I found myself sitting on my guest room floor, with a laughing little one in each arm. I kissed those sweet, sweet heads and pulled them in against me.

I have no doubt that at some point tomorrow my back will ache from hiding, my foot will hurt from running, and I will be heartily sick of pretending.

Still.

It was worth it.

It was so so so worth it.

As I head off to bed tonight, I’m going to try to remember the feel of riding that stallion across the wild west.

“Company” is Coming


Quick! Dust that shelf!

When I was a young adult, I felt completely comfortable coming home to my parent’s place. It was the house where I’d grown up. One bedroom was “mine”. I knew where the dishes were kept, where the good Scotch waited, where the extra towels were kept.

Coming in the door was coming home. Just like I’d done about a million times before. Key in lock, door pushed open, “Hi, Ma!” as I came up the stairs into the kitchen.

Home.

But gradually, as the years went by, “home” became the apartment where Paul and I lived. It became the house we rented when our first child was born. Then the house we bought to raise all three of our children.

Visits to my parents house became visits.

I realized that my parents would plan special meals for our visits. They’d put on a tablecloth. I started to ask permission to have a glass of wine or a bowl of ice cream.

I was a guest, in my own home.

Weird, but cool. I felt like a real adult.

I never wondered how that felt to my folks, though.

Then my kids grew up. They moved away. They all have lives. My daughter lives only a half a mile away and brings her kids here every day for me to care for while she and her husband are working. So she still feels pretty comfortable here, and has no worries about opening the fridge for a snack.

But my sons live two hours away, and we only see each other every couple of months.

When they come home, I notice that they are happy to grab themselves a beer, or toss a load of laundry into the machine. They seem to feel like this is still more or less “home”.

But something bizarre has happened to me, the momma.

It’s scary and it’s weird. Me no likies.

Yesterday our son Matt and his fiancee were planning to come for dinner. We haven’t seen them for a bit, and I was looking forward to catching up. I did what any self respecting Italian Momma would do. I shopped, I baked, I roasted, I sauteed.

But I also cleaned the kitchen. I threw the trash and washed the can. I cleaned the bathroom and put out new soap. I adjusted the sofa pillows and swept the floor. I vacuumed the steps.

As I was washing the doggie nose prints off the living room window, I suddenly stopped, vinegar soaked rag in hand. “What the hell am I doing?” I asked myself. “Did I seriously just clean the toilet for the kid who I potty trained in this very room?”

I shook my head at my foolishness, gave myself a little smack, and went back to cleaning the windows.

Then I straightened up the pinecones on my shelf and changed the batteries in all the Halloween lights.

My kids are “company”.

Holy crap. Time must be flying.

How We Talk to Our Kids


I’ve spent a lot of my adult life with little kids. I was blessed with three kids of my own, and now I am the daycare provider for my two grandchildren.

In between those lucky adventures, I’ve also been a teacher, a speech pathologist and a babysitter for a few extra kids.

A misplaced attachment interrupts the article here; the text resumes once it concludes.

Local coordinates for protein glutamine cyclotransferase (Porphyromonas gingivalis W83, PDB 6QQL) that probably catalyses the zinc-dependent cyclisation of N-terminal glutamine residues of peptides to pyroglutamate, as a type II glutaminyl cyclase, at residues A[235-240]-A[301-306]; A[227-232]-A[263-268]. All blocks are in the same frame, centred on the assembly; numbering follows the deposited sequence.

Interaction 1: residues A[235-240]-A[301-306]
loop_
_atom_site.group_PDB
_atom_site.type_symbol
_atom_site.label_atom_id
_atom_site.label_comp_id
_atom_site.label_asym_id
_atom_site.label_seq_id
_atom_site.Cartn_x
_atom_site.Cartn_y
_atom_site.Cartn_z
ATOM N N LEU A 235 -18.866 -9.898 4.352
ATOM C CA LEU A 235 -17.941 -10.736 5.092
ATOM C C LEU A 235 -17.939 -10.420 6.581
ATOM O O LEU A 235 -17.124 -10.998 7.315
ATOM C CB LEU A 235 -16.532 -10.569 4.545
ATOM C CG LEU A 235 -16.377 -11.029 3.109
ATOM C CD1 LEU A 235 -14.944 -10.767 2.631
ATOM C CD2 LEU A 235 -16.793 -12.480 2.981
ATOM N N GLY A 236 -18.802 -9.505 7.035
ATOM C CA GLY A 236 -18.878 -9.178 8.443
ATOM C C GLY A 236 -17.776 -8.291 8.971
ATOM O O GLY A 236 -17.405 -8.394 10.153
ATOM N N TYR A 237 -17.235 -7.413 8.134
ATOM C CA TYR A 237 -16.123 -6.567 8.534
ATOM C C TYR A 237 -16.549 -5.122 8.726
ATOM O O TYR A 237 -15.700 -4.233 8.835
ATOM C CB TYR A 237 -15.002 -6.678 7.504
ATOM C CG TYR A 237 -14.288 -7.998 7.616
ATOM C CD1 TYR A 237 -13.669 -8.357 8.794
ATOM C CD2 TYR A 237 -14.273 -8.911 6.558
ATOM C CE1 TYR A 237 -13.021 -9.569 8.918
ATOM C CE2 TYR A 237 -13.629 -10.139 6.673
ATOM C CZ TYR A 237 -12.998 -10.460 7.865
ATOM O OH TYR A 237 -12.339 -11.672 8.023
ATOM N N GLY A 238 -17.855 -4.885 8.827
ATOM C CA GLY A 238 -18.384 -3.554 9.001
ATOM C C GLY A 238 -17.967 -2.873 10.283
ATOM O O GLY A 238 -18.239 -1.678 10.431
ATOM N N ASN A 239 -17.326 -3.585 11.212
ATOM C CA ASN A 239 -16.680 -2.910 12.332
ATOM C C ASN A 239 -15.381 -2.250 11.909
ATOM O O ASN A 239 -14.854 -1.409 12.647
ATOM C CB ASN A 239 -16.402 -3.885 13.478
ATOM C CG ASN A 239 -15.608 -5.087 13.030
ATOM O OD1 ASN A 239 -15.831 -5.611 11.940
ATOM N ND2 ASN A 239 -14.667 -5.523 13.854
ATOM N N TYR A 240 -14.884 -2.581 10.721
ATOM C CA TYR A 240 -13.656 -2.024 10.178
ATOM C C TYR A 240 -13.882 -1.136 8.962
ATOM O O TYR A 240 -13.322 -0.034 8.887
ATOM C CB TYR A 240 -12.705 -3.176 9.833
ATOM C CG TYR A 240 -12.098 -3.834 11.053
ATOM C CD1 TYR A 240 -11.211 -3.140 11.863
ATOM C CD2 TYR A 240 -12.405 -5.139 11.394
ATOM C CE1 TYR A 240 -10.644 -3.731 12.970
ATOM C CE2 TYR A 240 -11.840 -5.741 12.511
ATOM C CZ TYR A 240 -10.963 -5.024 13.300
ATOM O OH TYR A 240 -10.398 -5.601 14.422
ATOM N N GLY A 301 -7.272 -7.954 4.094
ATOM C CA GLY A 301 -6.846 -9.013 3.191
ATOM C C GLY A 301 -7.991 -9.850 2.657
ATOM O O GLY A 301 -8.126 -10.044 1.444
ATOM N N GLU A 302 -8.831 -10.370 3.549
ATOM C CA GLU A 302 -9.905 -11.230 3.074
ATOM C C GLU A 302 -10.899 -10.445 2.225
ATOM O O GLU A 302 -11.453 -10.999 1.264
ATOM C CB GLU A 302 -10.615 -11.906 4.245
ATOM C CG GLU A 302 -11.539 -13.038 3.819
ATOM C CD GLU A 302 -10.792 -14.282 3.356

I’ve been to dozens of professional development classes, countless meetings about child development and a ton of visits with friends and their kids.

In all that time, I’ve learned a lot.

Lately I’ve been thinking about the way we talk to our kids. I’ve been paying attention to what we adults say to our children in everyday interactions.

I’m not impressed, truthfully.

Let me put it this way. Let’s pretend that the words we say to our kids every day were said to us instead.

Pretend that you are about to head off for a day at work. You’ve showered, dressed, eaten breakfast, grabbed your work bag. You embrace your spouse for a kiss goodbye, and hear them say, “Now you be a good person today.”

Huh?

Wouldn’t you think, “Wait a minute! Do you think that I’m NOT a good person?”

What if you were about to head off to a meeting, and you heard your boss say, “Be a good listener. Don’t give the presenter any trouble!”

You would be furious, I have no doubt. But you’d also probably feel pretty damn insecure. You’d ask yourself, “Why does my boss think I’m going to be a bad listener and a troublemaker?”

We do this to our kids all the time.

All. The. Time.

As parents drop kids off at daycare, school, music classes, swim class, they most often kiss the little one and then give a warning. “Be a good boy today!” or “You listen to your teacher!”

When they pick those children up after a day of playing with friends, most parents ask, “Were you a good girl today?”

We do this because we feel like it’s required. We feel like this is the right way to help our children become responsible adults.

But it isn’t.

Instead of giving our children the idea that we suspect them of bad behavior every day, why don’t we give them the message that we trust them and believe in them?

I think of my son-in-law, who brings his two toddlers to me every day. He never tells them to be good. Instead, he kisses them, tells them that he loves them, and says, “Have fun today!”

The message to those kids is this: I know that you’re a wonderful person. I know that you will be as kind and as thoughtful as any toddler. My wish for you is a day of fun and happiness.

It isn’t about obedience. It isn’t asking children to behave well in all settings.

It gives kids a happy, hopeful, self-affirming message.

So how about this, just as a suggestion.

As we drop our little ones off at daycare/preschool/kindergarten, why don’t we say something like this:

“Have a fun day, honey! I’m so proud of what a great listener you are! I can’t wait to hear about how you shared with your friends today!”

The way that we talk to our children shapes their views of themselves. It shapes their belief in our expectations. Our words truly do shape the people that our children will become.

I am reminded of my very last school field trip. I was one of three fifth grade teachers taking our students to Olde Sturbridge Village. As the bus pulled up to the entrance, I stood in the aisle at the front of the bus.